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Hello everyone. I am going to install a gas range in place of an existing electric range. The space currently only has a 240 volt hookup. The gas range will need a conventional 120 volt receptacle. Is it a code violation if I re-use the existing wire from the 240 volt hookup but re-wire it to a 120 volt breaker and a standard receptacle? I am trying to avoid the added work of stringing new wire. However, the existing wire is VERY large (heavily insulated) wire intended for a high amperage appliance like a range or clothes dryer. I don't see any theoretical reason why this wire would be unsafe, but I thought it would safer to ask.
 

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If you need the extra slot in the electrical panel, you can also swap out the double pole breaker for a single 20A or 15A, with or without the adapter CodeMatters linked to. In that case, you would connect one of wires that was on the double pole breaker to the 20A breaker (if you use the adapter, you'll need to test to find out which hot wire the adapter is running off of), and wire nut the other inside the panel.

The electrical gurus here can correct me if I'm wrong, but I believe you can also split it into two 120V circuits as a multi-wire branch circuit (MWBC).
For that you'd need to replace the double pole breaker for the stove with a double pole 20A breaker (if such a thing exists?), or 2 single pole 20A breakers with a handle tie to connect them, so they trip together, since they'll be sharing a neutral and ground.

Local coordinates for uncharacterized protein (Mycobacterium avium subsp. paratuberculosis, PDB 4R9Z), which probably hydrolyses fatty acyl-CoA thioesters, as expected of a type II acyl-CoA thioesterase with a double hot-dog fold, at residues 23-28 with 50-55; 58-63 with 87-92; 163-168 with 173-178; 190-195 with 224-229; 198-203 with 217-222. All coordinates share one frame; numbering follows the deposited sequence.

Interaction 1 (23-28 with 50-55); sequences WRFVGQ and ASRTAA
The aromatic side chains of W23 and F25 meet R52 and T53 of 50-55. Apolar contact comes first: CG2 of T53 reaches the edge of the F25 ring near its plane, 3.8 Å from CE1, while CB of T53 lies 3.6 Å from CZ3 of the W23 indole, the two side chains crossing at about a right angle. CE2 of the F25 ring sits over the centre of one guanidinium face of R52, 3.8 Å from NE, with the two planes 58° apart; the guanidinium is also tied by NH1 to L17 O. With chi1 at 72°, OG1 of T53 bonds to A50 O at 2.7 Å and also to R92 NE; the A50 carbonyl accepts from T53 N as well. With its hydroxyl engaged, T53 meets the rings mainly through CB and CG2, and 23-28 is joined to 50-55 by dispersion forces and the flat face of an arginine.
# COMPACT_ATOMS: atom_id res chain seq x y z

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I generally don’t screw around with the electric range circuit, particularly an old 3 wire no ground. (Hot, hot, neutral).

A gas range can be plugged into a countertop circuit (SABC).
 

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You can do it if it’s a 4-wire range circuit.

If it’s a 3-wire, yes, maybe...

...If they illegally used /2+ground cable (black white bare) in which case you can reassign the wires back to the roles they’re supposed to have.

If they used SE cable (black black webbed ground) then probably not, but check with the AHJ and see if they’ll give you a variance. AHJ = people who issue permits and inspect.

If they used /3 no-ground cable, black red white, you can strip the red insulation off the red wire everywhere it is visible and that converts it to a ground wire. It can’t be rolled back obviously. Nor should it. 3-wire range hookups are dangerous.

For whatever reason you’re not allowed to white- mark a colored wire everywhere it is visible. Seems odd to me one marking is allowed and the other not, but I don’t write the rules.
 

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I generally don’t screw around with the electric range circuit, particularly an old 3 wire no ground. (Hot, hot, neutral).
The adapter linked to by CodeMatters is a 4-prong plug, and the OP indicated that would work, so I assumed it has a ground. I agree, it wouldn't be advisable to do the MWBC using a 3 wire cable. Kitchen outlets should at least be grounded. Last I knew, GFCI outlets are required for outlets within 6' of water, unless the code has become more strict.


As far as whether it's worthwhile to pursue it, that depends on how adequate the existing kitchen circuits are. In my kitchen, I could really use a couple more circuits. (I only have 2 for everything)
 
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